Cary Clack: Lifetime imprisonment of suspected terrorists is un-American

Web Posted: 01/05/2005 12:00 AM CST

San Antonio Express-News

The ghosts of Jefferson, Washington, Madison and Franklin have long ceased spinning in their tombs. Once word drifted up to them about the Pentagon and CIA's recent request of the White House they probably went looking for Paul Revere's horse so that they could ride back to Earth and haunt some bureaucrats back to their constitutional senses.

The request being made is for the government to plan to indefinitely imprison suspected terrorists even when there is insufficient evidence to charge them. Instead of setting the suspected terrorists free or turning them over to the courts of the United States or other countries they could remain in custody for their lifetimes.

It's ridiculous. It's frightening. It's un-American.

Indefinite imprisonment of someone you think might be a terrorist?

There are those, eager to round up and lock up the terrorists, who will passionately embrace this proposal and condemn those who oppose it as do-gooders "soft" on terrorism who want to "coddle" criminals.

But they should focus on one word: "suspected." It's one thing for the government to have legitimate reasons to detain those who may be terrorists or possess information that could prevent a terrorist attack. It is something else to label someone as a suspect on the flimsiest of evidence and proceed to deprive them of their freedom simply on the presumption that the government is infallible and knows best.

All suspects are not created equally. Some are guilty while others are innocent.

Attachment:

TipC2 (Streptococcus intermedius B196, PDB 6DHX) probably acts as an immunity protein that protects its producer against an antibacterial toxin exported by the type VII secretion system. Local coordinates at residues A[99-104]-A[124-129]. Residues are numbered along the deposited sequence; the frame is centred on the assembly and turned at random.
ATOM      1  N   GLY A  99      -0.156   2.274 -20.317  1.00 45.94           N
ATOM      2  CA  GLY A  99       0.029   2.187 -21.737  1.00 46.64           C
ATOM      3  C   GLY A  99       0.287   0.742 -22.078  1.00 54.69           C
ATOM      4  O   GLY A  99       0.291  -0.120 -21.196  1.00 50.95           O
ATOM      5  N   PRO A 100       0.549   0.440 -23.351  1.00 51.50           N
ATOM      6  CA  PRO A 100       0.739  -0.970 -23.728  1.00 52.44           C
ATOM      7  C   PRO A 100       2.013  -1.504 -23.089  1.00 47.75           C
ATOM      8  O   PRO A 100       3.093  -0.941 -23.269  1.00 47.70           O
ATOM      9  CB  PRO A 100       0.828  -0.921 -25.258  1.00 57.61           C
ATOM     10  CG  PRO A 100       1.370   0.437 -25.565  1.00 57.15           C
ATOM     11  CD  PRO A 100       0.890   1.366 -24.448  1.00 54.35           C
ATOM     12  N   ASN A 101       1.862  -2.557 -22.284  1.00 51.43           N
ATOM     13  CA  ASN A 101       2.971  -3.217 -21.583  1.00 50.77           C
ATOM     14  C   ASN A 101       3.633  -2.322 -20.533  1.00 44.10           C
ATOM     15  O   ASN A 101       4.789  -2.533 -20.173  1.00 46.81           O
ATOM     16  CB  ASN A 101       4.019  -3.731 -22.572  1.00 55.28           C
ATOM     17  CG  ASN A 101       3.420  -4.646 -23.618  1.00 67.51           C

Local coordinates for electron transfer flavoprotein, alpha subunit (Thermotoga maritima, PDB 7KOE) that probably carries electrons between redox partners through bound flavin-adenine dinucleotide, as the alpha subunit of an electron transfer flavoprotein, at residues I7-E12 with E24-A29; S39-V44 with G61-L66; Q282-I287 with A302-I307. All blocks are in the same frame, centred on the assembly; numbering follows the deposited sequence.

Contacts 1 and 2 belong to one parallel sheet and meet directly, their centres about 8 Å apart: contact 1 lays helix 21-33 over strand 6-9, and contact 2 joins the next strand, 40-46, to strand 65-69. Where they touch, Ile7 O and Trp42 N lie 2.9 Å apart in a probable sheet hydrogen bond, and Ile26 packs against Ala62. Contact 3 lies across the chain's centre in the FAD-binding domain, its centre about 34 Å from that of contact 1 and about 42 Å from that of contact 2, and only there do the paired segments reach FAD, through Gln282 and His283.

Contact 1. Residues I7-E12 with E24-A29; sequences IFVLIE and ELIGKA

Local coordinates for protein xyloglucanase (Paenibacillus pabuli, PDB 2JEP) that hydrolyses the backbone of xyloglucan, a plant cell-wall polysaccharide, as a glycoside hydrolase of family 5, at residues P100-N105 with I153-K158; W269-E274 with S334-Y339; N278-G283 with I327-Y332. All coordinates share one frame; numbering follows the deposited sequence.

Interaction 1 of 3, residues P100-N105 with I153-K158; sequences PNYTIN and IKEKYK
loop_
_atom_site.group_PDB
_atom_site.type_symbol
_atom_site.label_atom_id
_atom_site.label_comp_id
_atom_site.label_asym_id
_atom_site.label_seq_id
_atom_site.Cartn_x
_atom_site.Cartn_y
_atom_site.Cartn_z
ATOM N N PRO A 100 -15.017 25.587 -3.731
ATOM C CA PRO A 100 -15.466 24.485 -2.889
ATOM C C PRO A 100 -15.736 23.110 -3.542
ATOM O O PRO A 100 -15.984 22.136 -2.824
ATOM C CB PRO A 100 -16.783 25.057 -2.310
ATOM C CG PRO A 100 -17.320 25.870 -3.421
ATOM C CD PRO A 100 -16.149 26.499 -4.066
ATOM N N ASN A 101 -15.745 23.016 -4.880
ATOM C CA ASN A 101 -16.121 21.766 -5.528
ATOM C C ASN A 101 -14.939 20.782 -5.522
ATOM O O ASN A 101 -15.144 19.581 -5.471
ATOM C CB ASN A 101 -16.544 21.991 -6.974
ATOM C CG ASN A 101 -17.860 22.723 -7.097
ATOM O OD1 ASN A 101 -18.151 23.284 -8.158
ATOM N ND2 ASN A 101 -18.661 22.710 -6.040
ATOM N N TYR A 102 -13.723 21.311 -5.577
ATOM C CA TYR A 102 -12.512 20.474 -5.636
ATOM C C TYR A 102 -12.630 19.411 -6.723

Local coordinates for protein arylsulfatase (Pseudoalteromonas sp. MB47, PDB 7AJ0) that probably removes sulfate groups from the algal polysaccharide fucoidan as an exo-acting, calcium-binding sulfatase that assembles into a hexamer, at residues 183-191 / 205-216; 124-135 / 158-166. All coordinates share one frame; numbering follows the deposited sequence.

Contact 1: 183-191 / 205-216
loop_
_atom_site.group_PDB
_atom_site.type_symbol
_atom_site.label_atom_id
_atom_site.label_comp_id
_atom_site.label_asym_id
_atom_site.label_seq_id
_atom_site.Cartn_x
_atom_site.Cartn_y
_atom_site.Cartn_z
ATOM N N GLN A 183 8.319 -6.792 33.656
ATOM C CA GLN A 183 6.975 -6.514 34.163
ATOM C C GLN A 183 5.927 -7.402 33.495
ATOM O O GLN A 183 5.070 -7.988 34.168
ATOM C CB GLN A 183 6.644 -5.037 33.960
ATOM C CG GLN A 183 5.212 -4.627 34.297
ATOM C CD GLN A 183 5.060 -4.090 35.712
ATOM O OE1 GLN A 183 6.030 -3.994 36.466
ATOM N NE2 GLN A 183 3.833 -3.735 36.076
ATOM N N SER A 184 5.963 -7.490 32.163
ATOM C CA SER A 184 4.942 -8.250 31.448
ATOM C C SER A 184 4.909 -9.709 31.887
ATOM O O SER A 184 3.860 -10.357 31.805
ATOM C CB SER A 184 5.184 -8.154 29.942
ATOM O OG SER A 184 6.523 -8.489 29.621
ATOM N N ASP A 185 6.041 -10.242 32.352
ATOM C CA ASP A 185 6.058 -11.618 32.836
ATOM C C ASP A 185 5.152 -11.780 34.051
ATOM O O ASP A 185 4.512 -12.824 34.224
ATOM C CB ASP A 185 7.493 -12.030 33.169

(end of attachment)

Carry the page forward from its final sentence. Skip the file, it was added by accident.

Ever since Sept. 11, 2001, the American people have been treated to breathless and self-congratulatory nationally televised news conferences in which Atty. Gen. John Ashcroft announced the crackdown on this or that terrorist or spy network.

All of which have turned out to be sound and fury signifying nothing.

Two of the government's more notable instances of backtracking were the cases of Capt. James Yee and Brandon Mayfield.

Capt. Yee, a Muslim Army chaplain, was charged with being a leader in a spy ring at Guantanamo Bay but the criminal charges were dropped.

Mayfield, an Oregon attorney and convert to Islam, was arrested as a material witness in last March's train bombings in Madrid. The FBI later admitted to making a mistake in matching fingerprints. Mayfield is now suing the U.S. government.

"Suspect" is an elastic label that can be arbitrarily applied to anyone. Technically, each of us are suspects whenever we fly or just go to the airport because of the security restrictions we must obey.

The indefinite detention of "suspects" with no recourse to a trial is what Sen. Richard Lugar (R-Ind.), chairman of the Senate Foreign Relations Committee said it is: "A bad idea."

Even the wrongly accused, convicted and executed Joseph K. in Kafka's "The Trial" got a trial.

Fight the war on terror but don't slay civil liberties in the crossfire. Civil liberties aren't about being left or right or Republican or Democrat. They are about American ideals.

If those supporting this idea don't understand this, the ghosts of the Founding Fathers had best stay where they are. They may get detained and labeled as terrorist suspects and we'll never hear from them again.

To leave a message for Cary Clack, call (210) 250-3546 or email at . His column appears on Mondays, Wednesdays and Saturdays.

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